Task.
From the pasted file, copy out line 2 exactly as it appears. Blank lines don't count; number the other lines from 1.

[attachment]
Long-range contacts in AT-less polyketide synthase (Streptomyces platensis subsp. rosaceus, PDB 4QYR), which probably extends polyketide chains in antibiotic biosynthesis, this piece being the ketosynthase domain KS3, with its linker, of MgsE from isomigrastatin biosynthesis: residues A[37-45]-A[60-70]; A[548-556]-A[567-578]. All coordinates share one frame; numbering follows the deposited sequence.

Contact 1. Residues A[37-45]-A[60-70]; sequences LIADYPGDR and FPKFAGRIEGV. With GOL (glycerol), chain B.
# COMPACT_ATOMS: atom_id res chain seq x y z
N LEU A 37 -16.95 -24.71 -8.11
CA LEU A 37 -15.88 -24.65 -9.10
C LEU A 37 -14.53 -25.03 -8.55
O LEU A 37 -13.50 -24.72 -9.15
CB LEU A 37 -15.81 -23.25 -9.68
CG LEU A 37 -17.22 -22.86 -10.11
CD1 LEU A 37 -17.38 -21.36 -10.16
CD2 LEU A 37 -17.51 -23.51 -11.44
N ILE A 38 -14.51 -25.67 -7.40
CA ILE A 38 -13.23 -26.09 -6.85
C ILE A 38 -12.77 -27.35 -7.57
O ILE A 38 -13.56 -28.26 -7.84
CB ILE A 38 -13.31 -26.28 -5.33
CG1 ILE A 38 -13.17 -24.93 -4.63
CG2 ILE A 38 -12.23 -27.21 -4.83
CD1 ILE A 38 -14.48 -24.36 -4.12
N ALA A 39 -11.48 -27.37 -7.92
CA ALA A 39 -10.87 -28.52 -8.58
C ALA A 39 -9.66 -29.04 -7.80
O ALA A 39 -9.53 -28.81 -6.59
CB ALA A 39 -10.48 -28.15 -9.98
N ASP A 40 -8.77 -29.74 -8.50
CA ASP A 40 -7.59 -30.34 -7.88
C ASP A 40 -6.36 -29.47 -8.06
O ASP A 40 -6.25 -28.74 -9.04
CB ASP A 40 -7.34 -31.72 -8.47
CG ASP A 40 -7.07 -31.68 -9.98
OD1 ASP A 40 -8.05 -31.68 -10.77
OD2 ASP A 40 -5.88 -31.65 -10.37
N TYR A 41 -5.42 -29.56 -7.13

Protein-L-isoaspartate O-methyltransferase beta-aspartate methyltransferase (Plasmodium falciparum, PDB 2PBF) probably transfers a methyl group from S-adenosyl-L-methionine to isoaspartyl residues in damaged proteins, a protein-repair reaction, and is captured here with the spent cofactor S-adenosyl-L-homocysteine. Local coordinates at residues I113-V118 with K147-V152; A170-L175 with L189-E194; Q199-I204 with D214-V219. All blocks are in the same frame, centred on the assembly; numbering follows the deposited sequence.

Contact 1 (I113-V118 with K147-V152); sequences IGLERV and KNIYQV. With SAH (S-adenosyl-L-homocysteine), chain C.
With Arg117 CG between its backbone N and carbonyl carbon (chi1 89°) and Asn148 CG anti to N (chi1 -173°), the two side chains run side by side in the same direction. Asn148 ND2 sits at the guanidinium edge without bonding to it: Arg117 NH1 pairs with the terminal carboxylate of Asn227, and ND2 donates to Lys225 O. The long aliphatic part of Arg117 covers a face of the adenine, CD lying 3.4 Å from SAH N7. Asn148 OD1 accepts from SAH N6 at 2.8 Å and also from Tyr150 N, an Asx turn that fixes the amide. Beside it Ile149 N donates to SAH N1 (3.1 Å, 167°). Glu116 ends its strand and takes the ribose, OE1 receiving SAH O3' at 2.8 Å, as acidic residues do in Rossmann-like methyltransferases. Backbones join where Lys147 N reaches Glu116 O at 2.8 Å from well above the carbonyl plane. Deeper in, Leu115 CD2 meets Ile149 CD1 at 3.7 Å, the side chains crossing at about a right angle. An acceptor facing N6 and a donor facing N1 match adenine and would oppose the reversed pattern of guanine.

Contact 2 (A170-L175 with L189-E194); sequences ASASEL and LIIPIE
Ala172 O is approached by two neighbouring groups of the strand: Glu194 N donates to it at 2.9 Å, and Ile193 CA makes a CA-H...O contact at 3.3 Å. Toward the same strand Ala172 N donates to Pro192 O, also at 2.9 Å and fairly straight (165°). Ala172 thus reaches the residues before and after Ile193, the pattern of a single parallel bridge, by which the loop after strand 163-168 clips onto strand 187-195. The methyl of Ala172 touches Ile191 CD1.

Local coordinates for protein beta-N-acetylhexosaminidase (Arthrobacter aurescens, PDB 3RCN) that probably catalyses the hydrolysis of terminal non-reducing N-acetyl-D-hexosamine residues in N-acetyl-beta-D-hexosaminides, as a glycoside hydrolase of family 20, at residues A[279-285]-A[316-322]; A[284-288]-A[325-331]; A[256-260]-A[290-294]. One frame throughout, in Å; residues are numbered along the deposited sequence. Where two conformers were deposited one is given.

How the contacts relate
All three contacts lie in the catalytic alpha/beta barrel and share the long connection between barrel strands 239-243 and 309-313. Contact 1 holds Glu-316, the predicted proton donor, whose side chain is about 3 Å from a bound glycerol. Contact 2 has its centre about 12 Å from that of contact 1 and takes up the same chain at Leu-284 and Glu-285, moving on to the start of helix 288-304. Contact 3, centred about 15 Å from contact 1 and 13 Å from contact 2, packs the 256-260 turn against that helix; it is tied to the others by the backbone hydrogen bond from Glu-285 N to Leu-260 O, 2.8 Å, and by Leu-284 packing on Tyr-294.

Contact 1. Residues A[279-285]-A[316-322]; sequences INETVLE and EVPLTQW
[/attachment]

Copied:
Contact 1. Residues A[37-45]-A[60-70]; sequences LIADYPGDR and FPKFAGRIEGV. With GOL (glycerol), chain B.